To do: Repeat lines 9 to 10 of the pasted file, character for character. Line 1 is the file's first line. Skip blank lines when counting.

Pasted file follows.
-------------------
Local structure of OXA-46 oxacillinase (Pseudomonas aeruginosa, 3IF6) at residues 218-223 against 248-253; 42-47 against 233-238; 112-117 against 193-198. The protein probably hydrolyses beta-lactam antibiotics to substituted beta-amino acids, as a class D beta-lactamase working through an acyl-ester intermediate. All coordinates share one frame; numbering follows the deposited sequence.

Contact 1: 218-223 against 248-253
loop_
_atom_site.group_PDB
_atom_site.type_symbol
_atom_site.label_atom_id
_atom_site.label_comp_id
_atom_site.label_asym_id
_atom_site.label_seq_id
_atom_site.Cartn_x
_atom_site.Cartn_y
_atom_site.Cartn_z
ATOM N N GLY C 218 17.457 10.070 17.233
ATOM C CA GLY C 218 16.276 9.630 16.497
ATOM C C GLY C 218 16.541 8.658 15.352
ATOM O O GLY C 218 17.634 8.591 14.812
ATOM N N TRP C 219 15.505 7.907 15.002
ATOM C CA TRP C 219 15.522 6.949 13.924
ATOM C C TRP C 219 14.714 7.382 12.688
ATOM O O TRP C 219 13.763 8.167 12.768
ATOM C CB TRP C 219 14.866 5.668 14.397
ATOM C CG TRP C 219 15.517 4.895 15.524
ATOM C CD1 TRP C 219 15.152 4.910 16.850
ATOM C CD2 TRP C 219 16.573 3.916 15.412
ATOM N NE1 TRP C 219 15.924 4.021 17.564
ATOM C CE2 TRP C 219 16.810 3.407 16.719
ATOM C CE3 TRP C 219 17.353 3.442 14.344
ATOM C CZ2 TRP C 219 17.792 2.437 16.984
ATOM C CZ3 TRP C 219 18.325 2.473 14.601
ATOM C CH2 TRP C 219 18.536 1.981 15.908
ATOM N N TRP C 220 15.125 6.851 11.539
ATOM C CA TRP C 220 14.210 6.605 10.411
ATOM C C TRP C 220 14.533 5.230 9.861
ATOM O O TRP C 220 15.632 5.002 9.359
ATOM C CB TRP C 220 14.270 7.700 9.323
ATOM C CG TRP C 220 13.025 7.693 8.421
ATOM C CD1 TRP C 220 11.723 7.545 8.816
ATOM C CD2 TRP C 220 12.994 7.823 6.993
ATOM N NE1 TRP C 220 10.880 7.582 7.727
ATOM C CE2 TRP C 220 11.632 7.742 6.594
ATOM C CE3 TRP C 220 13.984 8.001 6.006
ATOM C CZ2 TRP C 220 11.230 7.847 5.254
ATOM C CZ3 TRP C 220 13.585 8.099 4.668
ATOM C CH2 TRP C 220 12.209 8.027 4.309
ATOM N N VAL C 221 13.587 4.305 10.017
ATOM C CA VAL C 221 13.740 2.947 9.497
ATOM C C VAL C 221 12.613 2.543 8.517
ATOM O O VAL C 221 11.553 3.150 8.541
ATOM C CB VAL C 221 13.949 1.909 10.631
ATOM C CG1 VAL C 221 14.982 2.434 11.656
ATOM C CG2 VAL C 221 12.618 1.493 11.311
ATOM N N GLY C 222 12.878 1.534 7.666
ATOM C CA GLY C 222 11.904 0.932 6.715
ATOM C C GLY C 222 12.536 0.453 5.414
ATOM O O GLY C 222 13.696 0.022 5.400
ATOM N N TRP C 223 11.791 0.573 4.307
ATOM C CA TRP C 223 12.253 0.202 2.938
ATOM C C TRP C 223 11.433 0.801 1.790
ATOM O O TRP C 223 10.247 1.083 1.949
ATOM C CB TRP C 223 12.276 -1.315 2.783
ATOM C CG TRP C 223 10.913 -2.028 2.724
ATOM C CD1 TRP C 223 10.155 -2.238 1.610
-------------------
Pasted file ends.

_atom_site.label_seq_id
_atom_site.Cartn_x